By Nayyar Niaz Khan
The State of Jammu Kashmir has been at the vanguards in India-Pakistan relations since the abrupt withdrawal of Great Britain from sub-continent and formation of two States. Since 1947 Pakistan and India have gone to war thrice, Kashmir perceived to be the main dispute. In 1999 Kargil crisis again brought both newly nuclear rivals to brink of war. The then US administration led by President Clinton intervened promptly and timely negotiated to deescalate the overwrought situation when both were at fighting an impromptu war at the peaks of Kargil in Jammu Kashmir. After US led war against terrorism in Afghanistan (2001), the genre of global politics exclusively transformed and it also influenced the South Asia and anywhere else in the world. Due to the changing global political scenario and new fronts of confrontation after the end of cold war, both India and Pakistan advanced their bilateral relations during the Musharraf and Vajpayee’s regimes in their respective countries. Back door diplomacy led them to take some sort of Confidence Building Measures (CBMs) including a direct bus service across the Line of Control (LOC) in the disputed State of Jammu Kashmir. South Asian politics of guns and arsenals was replaced by composite dialogues, negotiations, reconciliations, sports and exchanges of cultural, intellectual, academics and musicians. But all this could not last long due to absence of a democratic system in Pakistan and history of mistrust among the rivals. Musharraf regime, which was already fragile and lacking public support, became weaker due to his confrontation with judiciary in Pakistan in the first quarter of 2007. The unfortunate and untimely death of Benazir Bhutto was a blow in the forthcoming regional politics of South Asia. As a result of February 2008 general elections in Pakistan, Musharraf lost the power but successive governments of President Zardari and then Prime Minister Nawaz Sharif could not show mature judgments on various key issues regarding the future of South Asia including the resolution of Kashmir conflict. On the other hand victory of Hindu nationalist BJP led by Narindra Modi in 2014 general elections in India altered the corridor of Indian politics and secularism. Even the major party to the conflict could not stand for the “Ownership Building Measures” and trusted the CBMs which was a colossal error on behalf of Kashmiri leadership across the LOC.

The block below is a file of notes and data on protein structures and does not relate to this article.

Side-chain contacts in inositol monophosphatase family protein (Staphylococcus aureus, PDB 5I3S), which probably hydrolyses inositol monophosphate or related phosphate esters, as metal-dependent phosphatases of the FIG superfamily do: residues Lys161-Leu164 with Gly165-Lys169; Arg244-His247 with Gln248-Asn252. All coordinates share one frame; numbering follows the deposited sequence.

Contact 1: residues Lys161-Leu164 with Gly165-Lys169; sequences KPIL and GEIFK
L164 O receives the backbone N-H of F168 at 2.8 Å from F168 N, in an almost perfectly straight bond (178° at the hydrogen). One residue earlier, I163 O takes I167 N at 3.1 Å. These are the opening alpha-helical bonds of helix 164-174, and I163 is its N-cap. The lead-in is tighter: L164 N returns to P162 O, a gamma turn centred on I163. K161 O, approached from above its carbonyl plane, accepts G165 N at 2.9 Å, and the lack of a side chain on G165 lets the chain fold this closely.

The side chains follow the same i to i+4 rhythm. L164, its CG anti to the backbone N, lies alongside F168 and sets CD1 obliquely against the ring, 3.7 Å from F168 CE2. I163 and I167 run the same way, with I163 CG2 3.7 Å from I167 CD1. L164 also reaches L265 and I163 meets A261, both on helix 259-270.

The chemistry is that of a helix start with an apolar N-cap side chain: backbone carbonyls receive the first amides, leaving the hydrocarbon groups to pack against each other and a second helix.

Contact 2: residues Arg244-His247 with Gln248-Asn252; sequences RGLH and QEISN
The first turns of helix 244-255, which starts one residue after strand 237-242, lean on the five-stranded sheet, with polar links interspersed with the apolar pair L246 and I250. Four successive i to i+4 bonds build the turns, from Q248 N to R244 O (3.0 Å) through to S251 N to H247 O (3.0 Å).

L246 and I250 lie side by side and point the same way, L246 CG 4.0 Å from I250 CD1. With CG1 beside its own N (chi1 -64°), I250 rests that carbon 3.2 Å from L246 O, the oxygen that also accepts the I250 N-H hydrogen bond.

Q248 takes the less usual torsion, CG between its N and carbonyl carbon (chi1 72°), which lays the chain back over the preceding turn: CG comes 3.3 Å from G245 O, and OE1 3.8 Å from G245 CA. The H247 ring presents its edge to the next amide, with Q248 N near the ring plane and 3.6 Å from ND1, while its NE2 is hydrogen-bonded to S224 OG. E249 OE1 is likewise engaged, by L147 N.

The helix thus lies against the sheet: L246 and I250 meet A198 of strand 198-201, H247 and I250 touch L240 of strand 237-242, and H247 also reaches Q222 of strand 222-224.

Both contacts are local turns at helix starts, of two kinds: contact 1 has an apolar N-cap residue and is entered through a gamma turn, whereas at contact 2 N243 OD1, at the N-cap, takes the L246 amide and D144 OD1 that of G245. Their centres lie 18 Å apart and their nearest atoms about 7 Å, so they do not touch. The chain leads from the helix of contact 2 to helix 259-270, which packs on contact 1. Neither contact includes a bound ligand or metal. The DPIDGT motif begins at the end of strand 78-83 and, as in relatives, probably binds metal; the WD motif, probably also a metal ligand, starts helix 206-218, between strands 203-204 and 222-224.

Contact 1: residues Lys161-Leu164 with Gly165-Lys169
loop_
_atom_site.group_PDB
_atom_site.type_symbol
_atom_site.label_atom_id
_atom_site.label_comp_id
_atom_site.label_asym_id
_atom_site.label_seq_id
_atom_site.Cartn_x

JAMMU: India prime ministerial candidate and Hindu hardliner Narendra Modi promised unity and development on Sunday during a rally in the restive Muslim-majority state of Jammu and Kashmir.
Modi, a popular but polarising figure, told a rally of thousands of people that he would work for the good of the whole state through increased development if he wins a general election due next May.
The rally was the first for Modi in the region, racked by years of separatist violence, since he was named as candidate for the opposition Hindu nationalist Bharatiya Janata Party (BJP) in September.
“I am not here to talk about Hindus and Muslims. If you want progress then you need to have politics of unity and that will ensure progress,” Modi, 63, said in a speech in the Hindu-majority city of Jammu.
“We should have only one religion – nation first. There should be only one religious text – our constitution,” he said to cheers.
LAHORE: The EXIM Bank of China has signed an agreement with the government of Pakistan to provide $448 million for the strategically important 969MW Neelum-Jhelum Hydropower Project.
The agreement, a significant development in the efforts to obtain funds for the remaining work on the project, was signed last week during Chinese Prime Minister Li Keqiang’s visit to Pakistan.
The project is being constructed on River Neelum in Azad Jammu and Kashmir. Besides generating much-needed low-cost hydel electricity to help mitigate power shortages, the project will also enable Pakistan to establish its priority rights on the river waters.
Wapda is striving to complete the project by 2016 according to its construction schedule.
At present, construction work at different sites of the project is moving forward satisfactorily. Of the combined 67-kilometre tunnels, 34.24km long tunnels (51 per cent) have so far been excavated. Work on excavation of under-ground powerhouse has been completed by 75.24 per cent, on transformers hall by 96.33 per cent and on de-sander of the project by 95 per cent.
Construction of Nauseri Bridge over River Neelum and second stage diversion of the river have been completed.
After completion, the project will contribute 5.15 billion units of cheap electricity to the national grid every year. Annual benefits of the project have been estimated at about Rs45 billion.
by Dr. Ghulam Nabi Fai
Dr. Manmohan Singh, the Prime Minister of India’s assertion that “there can be no redrawing of borders in Jammu Kashmir” and former Indian Supreme Court judge Saghir Ahmad’s recommendation “to restore the autonomy to the extent possible” need to be supplemented by some observations from the view point of the people of Kashmir. These deserve to be borne in mind by all those who wish the conflict to be justly resolved once and for all.